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The housing market's lock-in effect continues to ease

We just got the inventory reading for February 2024—let's take a look at the national data

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In December, we published a data-packed article for ResiClub PRO members, where we asserted: "The latest data suggests that the peak lock-in effect is behind us."

Fast-forward to today, and the evidence is even stronger.

On Tuesday, we received data from Realtor.com for February 2024, indicating a measurement of 339,370 new homes for sale last month. This represents an +11% increase compared to February 2023, when there were 304,868 new listings. However, it's important to note that this figure is still -17% below the levels seen in February 2019, when there were 409,934 new listings.

In simple terms, while the lock-in effect is easing, it hasn't completely dissipated.

February new listings* total, according to Realtor.com:

February 2017: 437,752

February 2018: 433,622

February 2019: 409,934

February 2020: 413,564

February 2021: 380,252

February 2022: 368,444

February 2023: 304,868

February 2024: 339,370

The reason that new listings still remain suppressed boils down to “switching costs.” Spiked mortgage rates have made the prospect of trading in a lower monthly payment/lower mortgage rate for a substantially higher one a daunting financial challenge. This financial burden, coupled with the psychological aspects of the change, has contributed to a reluctance among homeowners to list their properties for sale.

However, as time goes on, life events such as expanding families or other significant changes can act as catalysts in reducing so-called switching costs. Some people will simply get tired of waiting for mortgage rates to fall, and will move on with their lives.

Big picture for new listings: The lock-in effect is easing a bit as the initial mortgage rate shock recedes in the rearview mirror, and as some homeowners come to terms with the fact that their life circumstances have changed and that sub 4% mortgage rates aren’t returning anytime soon.

When ResiClub discusses the “lock-in effect,” we're referring to the phenomenon where strained affordability and spiked mortgage rates have suppressed new listings (as seen in the two charts above).

When assessing current home pricing trends, we believe it's more prudent to monitor active listings and months of supply. If active listings start to increase as homes remain on the market for longer periods, it may indicate potential future pricing weakness. Conversely, a rapid decline in active listings could suggest a market that is heating up.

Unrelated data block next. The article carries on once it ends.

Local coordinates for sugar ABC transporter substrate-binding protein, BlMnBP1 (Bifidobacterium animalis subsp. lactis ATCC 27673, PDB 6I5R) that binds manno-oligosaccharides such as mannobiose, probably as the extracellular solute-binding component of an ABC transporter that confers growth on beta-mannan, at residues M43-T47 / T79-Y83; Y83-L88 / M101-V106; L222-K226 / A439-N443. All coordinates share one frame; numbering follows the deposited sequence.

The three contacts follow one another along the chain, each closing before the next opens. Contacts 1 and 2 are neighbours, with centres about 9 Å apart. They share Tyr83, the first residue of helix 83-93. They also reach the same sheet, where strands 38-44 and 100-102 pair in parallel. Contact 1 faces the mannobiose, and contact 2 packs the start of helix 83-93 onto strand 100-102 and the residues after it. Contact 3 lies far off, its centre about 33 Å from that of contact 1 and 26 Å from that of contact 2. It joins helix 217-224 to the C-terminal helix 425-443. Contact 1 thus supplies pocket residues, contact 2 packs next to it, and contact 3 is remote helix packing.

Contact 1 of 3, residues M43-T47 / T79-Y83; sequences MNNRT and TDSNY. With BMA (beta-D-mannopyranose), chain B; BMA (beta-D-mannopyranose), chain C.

The fact that there isn’t an excessive amount of existing inventory on the national market is a core reason why spiked mortgage rates and strained affordability haven't translated into more regional home price corrections.

In February 2024, there were 664,716 active listings on Realtor.com. That’s +15% above February 2023 (579,264 active listings), and +91% above housing boom times in February 2022 (346,511 active listings) when many homes were selling so fast they weren’t even being registered as inventory.

But it’s still well below pre-pandemic levels: Active listings in February 2024 were -40% below February 2019 levels when there were 1,102,660 U.S. homes for sale.

February inventory/active listings** total, according to Realtor.com:

February 2017: 1,151,120

February 2018: 1,045,153

February 2019: 1,102,660

February 2020: 928,343

February 2021: 464,919

February 2022: 346,511

February 2023: 579,264

February 2024: 664,716

Big picture for active listings: While active listing levels are rising year-over-year, national inventory levels still remain well below pre-pandemic levels. This suggests we're witnessing more of a balancing housing market than a crashing one.

At a regional level, inventory trends vary greatly. Some markets are so tight, like Hartford, that home price growth remains elevated, while other pockets are experiencing significant inventory jumps, indicating potential future pricing softness.

On Wednesday, ResiClub PRO members will receive an article showcasing inventory trends down to the local level. It will include several interactive maps and updated access to the Lance Lambert Inventory Tracker, covering over 800 metros and 3,000 counties.

* New listings = “The count of new listings added to the market within the specified geography. The new listing count represents a typical week’s worth of new listings in a given month. The new listing count can be multiplied by the number of weeks in a month to produce a monthly new listing count” according to Realtor.com.

** Active listings (i.e. what I often call “inventory”) = “The count of active listings within the specified geography during the specified month. The active listing count tracks the number of for sale properties on the market, excluding pending listings where a pending status is available. This is a snapshot measure of how many active listings can be expected on any given day of the specified month” according to Realtor.com.